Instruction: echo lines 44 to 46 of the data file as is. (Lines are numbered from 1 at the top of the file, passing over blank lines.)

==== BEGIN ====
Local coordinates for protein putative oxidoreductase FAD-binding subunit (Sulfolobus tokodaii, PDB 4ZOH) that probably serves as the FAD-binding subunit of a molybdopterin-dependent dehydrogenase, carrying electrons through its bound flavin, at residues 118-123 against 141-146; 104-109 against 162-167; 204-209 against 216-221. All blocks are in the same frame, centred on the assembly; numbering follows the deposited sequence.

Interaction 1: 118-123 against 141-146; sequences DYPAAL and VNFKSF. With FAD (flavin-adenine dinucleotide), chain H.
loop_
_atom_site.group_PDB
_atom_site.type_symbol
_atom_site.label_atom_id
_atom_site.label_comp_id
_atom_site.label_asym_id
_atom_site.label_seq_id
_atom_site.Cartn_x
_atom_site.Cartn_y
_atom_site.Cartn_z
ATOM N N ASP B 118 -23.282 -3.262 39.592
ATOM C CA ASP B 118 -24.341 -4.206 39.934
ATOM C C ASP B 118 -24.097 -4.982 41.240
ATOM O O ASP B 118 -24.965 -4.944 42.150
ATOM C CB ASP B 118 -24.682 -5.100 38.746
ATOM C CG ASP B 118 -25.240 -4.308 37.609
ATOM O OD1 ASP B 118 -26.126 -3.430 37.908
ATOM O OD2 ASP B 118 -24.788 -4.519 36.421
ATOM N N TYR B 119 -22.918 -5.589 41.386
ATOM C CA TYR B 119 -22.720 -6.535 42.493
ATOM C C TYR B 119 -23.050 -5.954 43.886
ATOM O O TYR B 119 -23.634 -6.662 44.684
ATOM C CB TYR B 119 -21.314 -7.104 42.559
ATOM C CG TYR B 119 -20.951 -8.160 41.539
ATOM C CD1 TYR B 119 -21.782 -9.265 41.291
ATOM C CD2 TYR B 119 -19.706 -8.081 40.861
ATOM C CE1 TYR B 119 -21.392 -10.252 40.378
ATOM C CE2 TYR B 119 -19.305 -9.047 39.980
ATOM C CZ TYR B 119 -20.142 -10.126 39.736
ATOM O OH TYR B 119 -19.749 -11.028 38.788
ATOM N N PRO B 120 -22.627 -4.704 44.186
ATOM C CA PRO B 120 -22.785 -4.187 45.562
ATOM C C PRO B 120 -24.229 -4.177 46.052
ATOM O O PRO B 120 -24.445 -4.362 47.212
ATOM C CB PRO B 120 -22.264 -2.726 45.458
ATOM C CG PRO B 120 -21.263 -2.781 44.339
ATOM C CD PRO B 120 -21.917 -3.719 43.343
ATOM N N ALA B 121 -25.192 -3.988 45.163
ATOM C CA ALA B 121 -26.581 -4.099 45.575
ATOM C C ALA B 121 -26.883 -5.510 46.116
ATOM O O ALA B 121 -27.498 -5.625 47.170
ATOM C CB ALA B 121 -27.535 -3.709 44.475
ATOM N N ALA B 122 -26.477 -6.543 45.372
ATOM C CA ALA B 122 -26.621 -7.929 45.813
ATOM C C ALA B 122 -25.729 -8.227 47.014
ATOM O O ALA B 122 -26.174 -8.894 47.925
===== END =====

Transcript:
ATOM C CB ALA B 121 -27.535 -3.709 44.475
ATOM N N ALA B 122 -26.477 -6.543 45.372
ATOM C CA ALA B 122 -26.621 -7.929 45.813